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Steinberg, S. Weiss, J. (1954). The Art of Edvard Munch and its Function in his Mental Life. Psychoanal Q., 23:409-423.

(1954). Psychoanalytic Quarterly, 23:409-423

The Art of Edvard Munch and its Function in his Mental Life

Stanley Steinberg, M.D. and Joseph Weiss, M.D.

Edvard Munch (1863-1944), though scarcely known in the United States, has long been recognized by European art critics as one of the great modern painters and as a leader of the expressionist movement. He is a national hero in Norway and has been described by Stenersen (1) as the 'poet-genius of the North'.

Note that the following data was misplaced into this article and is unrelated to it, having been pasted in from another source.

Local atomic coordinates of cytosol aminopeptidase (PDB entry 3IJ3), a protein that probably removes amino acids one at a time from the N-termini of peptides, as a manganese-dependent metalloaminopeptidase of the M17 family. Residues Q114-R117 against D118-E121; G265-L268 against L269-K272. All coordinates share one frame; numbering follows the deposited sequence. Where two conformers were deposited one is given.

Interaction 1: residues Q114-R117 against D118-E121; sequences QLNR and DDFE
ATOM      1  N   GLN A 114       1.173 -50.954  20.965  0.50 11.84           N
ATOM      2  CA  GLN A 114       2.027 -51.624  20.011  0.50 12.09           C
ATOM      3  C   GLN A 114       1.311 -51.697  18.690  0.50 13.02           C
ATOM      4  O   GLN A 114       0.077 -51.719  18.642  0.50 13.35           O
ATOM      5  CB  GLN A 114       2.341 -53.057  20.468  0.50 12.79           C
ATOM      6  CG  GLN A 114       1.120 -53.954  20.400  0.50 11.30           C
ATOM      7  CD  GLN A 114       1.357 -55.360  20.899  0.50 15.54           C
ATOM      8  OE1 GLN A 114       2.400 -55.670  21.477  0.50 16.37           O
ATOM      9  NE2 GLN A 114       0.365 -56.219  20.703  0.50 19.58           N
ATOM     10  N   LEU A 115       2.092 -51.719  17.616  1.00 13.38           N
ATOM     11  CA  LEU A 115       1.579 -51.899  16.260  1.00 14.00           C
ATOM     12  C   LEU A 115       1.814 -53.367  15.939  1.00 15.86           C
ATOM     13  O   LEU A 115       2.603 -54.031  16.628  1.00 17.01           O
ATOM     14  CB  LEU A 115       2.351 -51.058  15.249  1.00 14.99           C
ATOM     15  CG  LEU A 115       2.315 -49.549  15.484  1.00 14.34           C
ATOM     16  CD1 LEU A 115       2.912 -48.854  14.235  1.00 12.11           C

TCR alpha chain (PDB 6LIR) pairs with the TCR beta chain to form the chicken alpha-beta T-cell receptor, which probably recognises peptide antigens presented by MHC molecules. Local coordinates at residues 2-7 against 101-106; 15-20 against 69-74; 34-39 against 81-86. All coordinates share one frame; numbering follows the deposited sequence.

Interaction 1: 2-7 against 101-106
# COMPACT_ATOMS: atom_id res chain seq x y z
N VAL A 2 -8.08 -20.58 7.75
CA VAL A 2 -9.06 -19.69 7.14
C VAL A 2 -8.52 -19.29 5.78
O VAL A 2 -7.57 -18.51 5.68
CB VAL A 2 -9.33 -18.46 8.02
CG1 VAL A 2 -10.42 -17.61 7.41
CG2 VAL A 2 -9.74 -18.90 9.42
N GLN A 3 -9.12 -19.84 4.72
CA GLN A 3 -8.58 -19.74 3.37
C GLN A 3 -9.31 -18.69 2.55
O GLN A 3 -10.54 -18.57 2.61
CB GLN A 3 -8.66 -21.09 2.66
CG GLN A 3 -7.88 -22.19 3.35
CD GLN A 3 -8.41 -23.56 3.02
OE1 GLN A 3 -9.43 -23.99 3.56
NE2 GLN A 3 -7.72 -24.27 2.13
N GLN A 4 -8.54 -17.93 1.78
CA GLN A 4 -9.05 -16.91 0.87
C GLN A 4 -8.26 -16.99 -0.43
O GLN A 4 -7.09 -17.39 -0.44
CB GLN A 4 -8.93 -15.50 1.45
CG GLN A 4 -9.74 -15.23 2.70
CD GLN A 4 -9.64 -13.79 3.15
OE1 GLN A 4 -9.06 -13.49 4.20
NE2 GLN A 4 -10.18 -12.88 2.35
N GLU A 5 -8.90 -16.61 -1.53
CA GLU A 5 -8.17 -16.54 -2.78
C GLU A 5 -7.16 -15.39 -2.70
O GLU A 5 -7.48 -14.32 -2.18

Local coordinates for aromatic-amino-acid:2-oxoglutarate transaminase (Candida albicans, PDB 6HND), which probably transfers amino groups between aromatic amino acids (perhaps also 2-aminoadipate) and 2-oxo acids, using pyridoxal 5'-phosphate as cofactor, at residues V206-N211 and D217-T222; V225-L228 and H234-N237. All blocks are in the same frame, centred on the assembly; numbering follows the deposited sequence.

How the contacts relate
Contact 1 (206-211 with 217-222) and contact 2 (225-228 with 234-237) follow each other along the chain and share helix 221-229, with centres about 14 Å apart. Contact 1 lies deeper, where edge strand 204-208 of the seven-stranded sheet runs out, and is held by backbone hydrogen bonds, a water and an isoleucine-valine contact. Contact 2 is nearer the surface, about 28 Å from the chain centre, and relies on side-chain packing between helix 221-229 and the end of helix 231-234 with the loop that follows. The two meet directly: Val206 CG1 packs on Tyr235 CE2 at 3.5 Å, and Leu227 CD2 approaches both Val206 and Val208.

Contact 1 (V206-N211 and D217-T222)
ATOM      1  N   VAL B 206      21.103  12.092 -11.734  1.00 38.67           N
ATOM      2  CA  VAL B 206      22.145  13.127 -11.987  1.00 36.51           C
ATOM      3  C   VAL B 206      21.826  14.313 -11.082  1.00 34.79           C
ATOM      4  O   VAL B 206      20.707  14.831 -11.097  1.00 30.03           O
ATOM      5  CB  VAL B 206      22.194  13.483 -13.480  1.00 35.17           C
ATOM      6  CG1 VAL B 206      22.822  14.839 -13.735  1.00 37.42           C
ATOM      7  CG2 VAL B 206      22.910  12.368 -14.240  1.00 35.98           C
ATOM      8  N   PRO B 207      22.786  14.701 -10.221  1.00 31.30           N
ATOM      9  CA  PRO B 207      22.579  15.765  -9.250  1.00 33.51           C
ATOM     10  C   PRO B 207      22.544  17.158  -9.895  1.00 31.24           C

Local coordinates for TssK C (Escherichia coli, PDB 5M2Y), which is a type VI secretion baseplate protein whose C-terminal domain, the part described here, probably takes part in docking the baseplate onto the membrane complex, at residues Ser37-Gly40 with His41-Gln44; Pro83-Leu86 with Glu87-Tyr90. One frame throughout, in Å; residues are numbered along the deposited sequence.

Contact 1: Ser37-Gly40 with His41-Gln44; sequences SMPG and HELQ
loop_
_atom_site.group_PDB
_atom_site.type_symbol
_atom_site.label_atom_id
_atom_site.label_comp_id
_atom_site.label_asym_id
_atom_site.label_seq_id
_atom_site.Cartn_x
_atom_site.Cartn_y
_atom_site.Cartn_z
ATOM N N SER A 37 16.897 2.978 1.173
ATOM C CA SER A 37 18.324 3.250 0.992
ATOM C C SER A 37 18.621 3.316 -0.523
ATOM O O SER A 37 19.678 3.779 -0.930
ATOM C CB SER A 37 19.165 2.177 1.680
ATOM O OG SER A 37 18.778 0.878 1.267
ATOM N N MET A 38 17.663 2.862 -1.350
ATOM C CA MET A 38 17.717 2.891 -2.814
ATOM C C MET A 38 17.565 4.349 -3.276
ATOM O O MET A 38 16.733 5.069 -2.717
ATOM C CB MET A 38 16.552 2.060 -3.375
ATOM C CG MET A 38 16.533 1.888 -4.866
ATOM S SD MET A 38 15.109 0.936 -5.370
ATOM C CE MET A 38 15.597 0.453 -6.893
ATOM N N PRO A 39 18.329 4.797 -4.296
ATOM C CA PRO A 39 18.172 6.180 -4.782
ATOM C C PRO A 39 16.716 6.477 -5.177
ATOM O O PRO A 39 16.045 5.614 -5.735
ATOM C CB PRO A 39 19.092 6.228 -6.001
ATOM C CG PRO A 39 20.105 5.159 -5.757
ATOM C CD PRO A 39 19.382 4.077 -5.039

Several aspects of Munch's career are of psychological interest. This paper deals particularly with a change in the function of Munch's art in his psychic economy and discusses how this change was reflected in the character of his paintings. The change took place after a psychotic episode which occurred when Munch was forty-six years old (1908-1909). The works of the fifteen-year period preceding this illness are macabre in content and unusual in technique. They often depict scenes of turblence and anguish which the artist imagined, or scenes of illness and death which he recalled from his childhood. They are harsh and powerful in effect. His paintings after the psychotic break are more tranquil, decorative, and traditional. But the artist developed new attitudes toward his paintings at this time. He became extremely reluctant to part with them.

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